Paul’s right on the money with tab for for­eign pol­icy

Austin American-Statesman - - METRO & STATE - By Lukas Pl­eva

Repub­li­can Na­tional Com­mit­tee Chair­man Michael Steele sparked a po­lit­i­cal frenzy re­cently when he al­leged that Pres­i­dent Barack Obama is re­spon­si­ble for con­tin­ued U.S. par­tic­i­pa­tion in the war in Afghanistan and ques­tioned the prospects of a U.S. vic­tory in the re­gion.

The com­ments prompted sev­eral calls for Steele’s res­ig­na­tion among Repub­li­cans and con­ser­va­tive pun­dits.

Steele does, how­ever, have at least one de­fender: Ron Paul, an out­spo­ken Repub­li­can rep­re­sen­ta­tive from Lake Jack­son and a for­mer pres­i­den­tial can­di­date.

Asked about the com­ments in a July 5 CNN in­ter­view, Paul talked about what he sees as wide­spread pub­lic dis­ap­proval of the war, in­clud­ing its detri­men­tal fi­nan­cial im­pact on the United States.

“We’re spend­ing $1 tril­lion a year on our

for­eign pol­icy,” Paul com­mented. That caught our at­ten­tion.

Paul’s of­fice sent us an ar­ti­cle writ­ten by Robert Higgs, a scholar at the In­de­pen­dent In­sti­tute, a lib­er­tar­ian-lean­ing eco­nomic re­search or­ga­ni­za­tion.

Higgs ar­gues that look­ing at how much money goes to the Depart­ment of De­fense is in­suf­fi­cient. One also has to in­clude the ap­pro­pri­a­tions for the Depart­ment of En­ergy’s nu­clear weapons pro­gram, the Depart­ment of State, the Depart­ment of Vet­er­ans Af­fairs and the in­ter­est pay­ments at­trib­ut­able to past debt-fi­nanced de­fense spend­ing, among other ex­penses, to get a han­dle on to­tal for­eign af­fairs spend­ing. Crunch­ing the num­bers for 2009, Higgs came up with a to­tal that’s slightly over $1 tril­lion.

We con­sulted nu­mer­ous de­fense bud­get ex­perts on the is­sue. They all agreed that it de­pends largely on how one de­fines “for­eign pol­icy.” Chang­ing the def­i­ni­tion means chang­ing the pro­grams that one in­cludes in the cal­cu­la­tion.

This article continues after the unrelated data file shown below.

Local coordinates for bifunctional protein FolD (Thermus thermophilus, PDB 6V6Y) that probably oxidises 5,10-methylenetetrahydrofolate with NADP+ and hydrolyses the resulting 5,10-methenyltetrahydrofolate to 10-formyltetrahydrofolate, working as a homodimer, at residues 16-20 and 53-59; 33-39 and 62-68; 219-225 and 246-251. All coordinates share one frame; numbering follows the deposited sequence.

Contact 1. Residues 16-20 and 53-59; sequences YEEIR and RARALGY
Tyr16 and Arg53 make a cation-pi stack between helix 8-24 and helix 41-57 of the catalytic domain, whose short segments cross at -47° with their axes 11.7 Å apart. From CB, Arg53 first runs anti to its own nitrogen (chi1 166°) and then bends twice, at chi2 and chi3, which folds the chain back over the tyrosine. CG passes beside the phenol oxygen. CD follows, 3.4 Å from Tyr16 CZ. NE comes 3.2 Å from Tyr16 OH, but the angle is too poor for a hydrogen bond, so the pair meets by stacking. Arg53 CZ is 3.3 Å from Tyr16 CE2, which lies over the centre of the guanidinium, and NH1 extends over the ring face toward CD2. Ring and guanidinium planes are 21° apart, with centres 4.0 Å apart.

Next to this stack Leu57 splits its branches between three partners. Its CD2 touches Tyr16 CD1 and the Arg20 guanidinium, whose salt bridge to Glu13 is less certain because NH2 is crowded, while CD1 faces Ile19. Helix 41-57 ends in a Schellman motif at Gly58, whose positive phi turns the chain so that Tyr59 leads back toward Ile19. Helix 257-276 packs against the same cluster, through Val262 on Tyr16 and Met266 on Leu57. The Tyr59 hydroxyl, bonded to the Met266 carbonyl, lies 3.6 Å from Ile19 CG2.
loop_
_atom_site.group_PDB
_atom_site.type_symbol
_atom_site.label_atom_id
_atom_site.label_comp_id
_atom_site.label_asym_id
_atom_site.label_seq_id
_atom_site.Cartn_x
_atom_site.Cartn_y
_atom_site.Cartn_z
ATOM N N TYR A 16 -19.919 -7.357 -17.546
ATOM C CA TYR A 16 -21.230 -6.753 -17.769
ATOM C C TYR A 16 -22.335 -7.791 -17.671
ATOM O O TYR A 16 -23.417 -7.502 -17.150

Winslow Wheeler from the Cen­ter for De­fense In­for­ma­tion sent us a ta­ble that de­tails the “U.S. se­cu­rity” ex­penses for 2010. The to­tal comes out to $1.2 tril­lion. The cal­cu­la­tion in­cludes the in­ter­est on the Depart­ment of De­fense Re­tiree Health Care Fund and on debt-fi­nanced de­fense spend­ing.

Cindy Wil­liams, a prin­ci­pal re­search sci­en­tist at the MIT Se­cu­rity Stud­ies Pro­gram, told us to check out her pre­sen­ta­tion on his­tor­i­cal U.S. de­fense and for­eign af­fairs spend­ing trends. Pro­jected spend­ing for na­tional de­fense pro­grams, home­land se­cu­rity pro­grams and in­ter­na­tional af­fairs ini­tia­tives to­tals $841 bil­lion for this year. Add in the VA bud­get of $125 bil­lion, and we get $966 bil­lion. Wil­liams said that she wouldn’t in­clude the in­ter­est pay­ments at­trib­ut­able to past debt-fi­nanced de­fense spend­ing in her own anal­y­sis, “since there is no good way to judge whether debt ac­cu­mu­lated be­cause we spent too much on se­cu­rity or be­cause we raised too lit­tle in taxes.”

We also checked with Stephen Don­a­hoe from the Friends Com­mit­tee on Na­tional Leg­is­la­tion, an an­ti­war lobby. Don­a­hoe told us that their own cal­cu­la­tions do not in­clude the en­tire State Depart­ment bud­get. Still, tak­ing into ac­count Pen­tagon spend­ing and money that goes into nu­clear de­fense pro­grams, Vet­er­ans Af­fairs, in­ter­est pay­ments on de­fense-re­lated debt, and other re­lated ex­penses that are scat­tered through­out the bud­get, the group ar­rives at about $1 tril­lion. The com­mit­tee ac­knowl­edges on its web­site that the num­ber varies across groups that track de­fense spend­ing.

Fi­nally, the folks at the Com­mit­tee for a Re­spon­si­ble Fed­eral Bud­get crunched the num­bers for us. They came up with a to­tal of $935 bil­lion for 2010 and $950 bil­lion for 2011, based on es­ti­mates by the Con­gres­sional Bud­get Of­fice. Those to­tals in­clude the Depart­ment of De­fense, over­seas con­tin­gency op­er­a­tions, the State Depart­ment and other in­ter­na­tional pro­grams and “a few other agen­cies and pro­grams typ­i­cally in­cluded in a ‘se­cu­rity’ bud­get.”

In the end, the ac­cu­racy of Paul’s state­ment that the United States spends $1 tril­lion a year on for­eign pol­icy largely de­pends on one’s def­i­ni­tion of “for­eign pol­icy.” Still, give or take, most of the num­bers that the ex­perts threw at us come rel­a­tively close to, or even ex­ceed, the $1 tril­lion mark.

We find that Paul’s un­der­ly­ing point is valid, and rate this one True.

Ron Paul

State­ment: ‘We’re spend­ing $1 tril­lion a year on our for­eign pol­icy.’

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